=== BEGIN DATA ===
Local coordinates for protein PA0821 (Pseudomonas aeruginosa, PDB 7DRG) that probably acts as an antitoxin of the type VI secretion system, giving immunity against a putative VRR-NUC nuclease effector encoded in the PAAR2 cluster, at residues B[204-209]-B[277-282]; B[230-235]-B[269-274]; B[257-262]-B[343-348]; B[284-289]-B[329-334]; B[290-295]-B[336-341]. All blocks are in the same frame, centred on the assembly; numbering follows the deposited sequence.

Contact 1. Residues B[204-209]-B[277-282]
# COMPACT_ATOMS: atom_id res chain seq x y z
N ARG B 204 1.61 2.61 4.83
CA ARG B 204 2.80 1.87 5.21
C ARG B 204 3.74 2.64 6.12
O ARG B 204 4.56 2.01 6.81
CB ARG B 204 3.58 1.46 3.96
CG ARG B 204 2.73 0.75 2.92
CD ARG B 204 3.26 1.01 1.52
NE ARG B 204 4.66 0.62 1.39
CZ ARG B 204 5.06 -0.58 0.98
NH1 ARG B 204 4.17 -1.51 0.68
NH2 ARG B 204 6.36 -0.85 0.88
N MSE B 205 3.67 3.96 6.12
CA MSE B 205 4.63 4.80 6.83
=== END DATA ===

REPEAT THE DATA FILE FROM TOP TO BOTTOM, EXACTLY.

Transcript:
Local coordinates for protein PA0821 (Pseudomonas aeruginosa, PDB 7DRG) that probably acts as an antitoxin of the type VI secretion system, giving immunity against a putative VRR-NUC nuclease effector encoded in the PAAR2 cluster, at residues B[204-209]-B[277-282]; B[230-235]-B[269-274]; B[257-262]-B[343-348]; B[284-289]-B[329-334]; B[290-295]-B[336-341]. All blocks are in the same frame, centred on the assembly; numbering follows the deposited sequence.

Contact 1. Residues B[204-209]-B[277-282]
# COMPACT_ATOMS: atom_id res chain seq x y z
N ARG B 204 1.61 2.61 4.83
CA ARG B 204 2.80 1.87 5.21
C ARG B 204 3.74 2.64 6.12
O ARG B 204 4.56 2.01 6.81
CB ARG B 204 3.58 1.46 3.96
CG ARG B 204 2.73 0.75 2.92
CD ARG B 204 3.26 1.01 1.52
NE ARG B 204 4.66 0.62 1.39
CZ ARG B 204 5.06 -0.58 0.98
NH1 ARG B 204 4.17 -1.51 0.68
NH2 ARG B 204 6.36 -0.85 0.88
N MSE B 205 3.67 3.96 6.12
CA MSE B 205 4.63 4.80 6.83